When Ashlee told me she was interested in trying star trail photography, I started thinking about potential subjects. Nothing in particular stood out (at least within an hour’s drive) and I started perusing satellite imagery from Google Earth. My search took me along the railroad and soon I discovered an unusual shadow near the northeastern corner of Hollister, OK. “That can’t be right.” I mumbled to myself. I used the Google Earth street view for a closer look and was astonished at what I saw. The remains of a large brick building with two columns and three openings stared right back at me on the computer screen. I had found our subject for the star trails shoot.

In the early 1900’s the Wichita Falls and Northwestern Railway (would eventually become the Missouri  Kansas Texas Railway) were searching for an area to put a switching station between Frederick and Wichita Falls. Land was donated and the switching station established and in 1909 the town got a post office. In 1922 the local schools consolidated, and a new brick building was constructed. The Hollister school served the area until 1963. Now, all that remains of this school is the front face and foundation. This would serve as an excellent subject for our star trail image.

We drove out there and arrived just before sunset carefully scouting and searching out our compositions. Once we found it, we could not move the camera, so we had to be certain this was going to be our shot. That night, we stood by the old remnants of school and pondered what it would have been like to attend. The night was quiet and peaceful except for some longhorn grumbling in the yard next to us and a dog alerting its owner of our presence. For a couple of hours we captured images of the stars rotating around the ruins. It took 280 images to create this final time-stack composite, but all the extra time and effort is worth it! I love the stars streaming behind the ruins and peeking through the openings. It really adds a lot of depth to the scene. The twisting motion of the stars remind me of a portal. Like a time warp transporting us back to the past when Hollister was a bustling city. What a great night out under the stars and an excellent, historical, and interesting subject! And if you want to see Ashlee's shot, check it out on her website here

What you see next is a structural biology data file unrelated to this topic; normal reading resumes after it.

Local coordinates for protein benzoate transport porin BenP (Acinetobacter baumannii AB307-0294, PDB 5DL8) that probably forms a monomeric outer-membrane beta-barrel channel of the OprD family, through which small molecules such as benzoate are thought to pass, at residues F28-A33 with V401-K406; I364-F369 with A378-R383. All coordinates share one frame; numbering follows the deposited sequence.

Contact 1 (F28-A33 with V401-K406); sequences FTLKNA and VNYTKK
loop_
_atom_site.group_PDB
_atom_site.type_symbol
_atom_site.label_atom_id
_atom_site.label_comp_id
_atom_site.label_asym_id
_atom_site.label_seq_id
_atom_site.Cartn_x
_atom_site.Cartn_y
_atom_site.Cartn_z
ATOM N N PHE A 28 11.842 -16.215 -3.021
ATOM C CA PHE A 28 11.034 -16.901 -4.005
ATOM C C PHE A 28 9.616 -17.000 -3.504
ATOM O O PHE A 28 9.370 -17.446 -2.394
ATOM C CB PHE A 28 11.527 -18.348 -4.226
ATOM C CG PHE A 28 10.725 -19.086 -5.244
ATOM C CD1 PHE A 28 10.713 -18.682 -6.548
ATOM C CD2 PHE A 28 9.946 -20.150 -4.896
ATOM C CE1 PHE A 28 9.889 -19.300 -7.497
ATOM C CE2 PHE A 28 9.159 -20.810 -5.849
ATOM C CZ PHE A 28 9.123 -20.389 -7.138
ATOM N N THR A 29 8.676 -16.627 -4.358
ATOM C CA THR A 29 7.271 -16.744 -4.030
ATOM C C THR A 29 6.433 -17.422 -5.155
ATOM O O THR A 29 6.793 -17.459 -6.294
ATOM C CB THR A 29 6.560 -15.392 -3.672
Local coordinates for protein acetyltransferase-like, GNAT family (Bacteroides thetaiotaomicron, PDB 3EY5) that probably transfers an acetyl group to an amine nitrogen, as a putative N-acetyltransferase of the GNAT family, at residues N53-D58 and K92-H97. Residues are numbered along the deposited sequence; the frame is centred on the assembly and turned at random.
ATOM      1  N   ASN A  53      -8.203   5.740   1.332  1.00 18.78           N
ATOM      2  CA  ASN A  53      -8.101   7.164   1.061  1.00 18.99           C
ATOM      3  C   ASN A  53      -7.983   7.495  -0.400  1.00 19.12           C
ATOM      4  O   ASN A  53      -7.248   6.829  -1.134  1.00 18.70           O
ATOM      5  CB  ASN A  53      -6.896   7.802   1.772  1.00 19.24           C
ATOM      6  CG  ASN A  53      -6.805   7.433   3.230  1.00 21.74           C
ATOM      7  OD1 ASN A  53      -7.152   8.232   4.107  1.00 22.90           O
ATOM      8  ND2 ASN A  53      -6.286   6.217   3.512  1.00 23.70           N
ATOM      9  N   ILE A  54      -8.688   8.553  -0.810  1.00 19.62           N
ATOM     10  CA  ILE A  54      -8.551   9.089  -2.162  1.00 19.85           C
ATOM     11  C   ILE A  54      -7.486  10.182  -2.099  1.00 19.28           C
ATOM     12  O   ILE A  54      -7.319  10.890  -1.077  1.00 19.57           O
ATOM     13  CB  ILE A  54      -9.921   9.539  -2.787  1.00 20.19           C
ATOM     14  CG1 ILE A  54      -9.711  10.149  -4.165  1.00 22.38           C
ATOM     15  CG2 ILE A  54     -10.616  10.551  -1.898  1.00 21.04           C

Hollister High School Star Trails

© Ben Jacobi


Pic of the Week 4/1/22 "Sunset Tree Panorama"

April 01, 2022  •  1 Comment

Pic of the Week 4/1/22

“Sunset Tree Panorama”

Location: Burkburnett, TX

Date taken: 3/14/22


Sunset Tree PanoramaSunset Tree PanoramaPanoramic image of a beautiful sunset under our local "Sunset Tree".

© Ben Jacobi


I love traveling to new photo locations. I love the opportunity to explore and photograph different areas. Sometimes, I’ll drive 5+ hours just to capture one image. After all, the adventure is the journey not the destination. But then there are times when I can’t get too far way from home. What do I do then? Well thankfully, I have a cache of extra photo locations in my Google Earth software for just such an occasion. These are subjects/locations I come across while out driving or just by browsing Google Earth. I have them for all kinds of distances, <30mi, <60mi, <90mi, <120mi, <150mi, etc. This really comes in handy on spur-of-the-moment-type photo shoots.

For example, while driving back from my in-law’s home I noticed this peculiar mesquite tree off the access road. The tree had an interesting shape could make for a good subject. When I got closer to examine the tree, I saw there was a stock tank directly behind it. The nearby ground had been dug out and pack to form an encompassing berm around the stock tank. This formed a little hill in which the tree planted itself. The gentle rolling of the berm made a much more interesting horizon line that could benefit the foreground. The background looked to be clear of any powerlines and other distractions, which meant I would have a clear view of the eastern horizon.  Lastly, the tree was facing west and towards the interstate—this would make it the ideal location for sunset photography. It also didn’t hurt that is just three miles down the road from my apartment!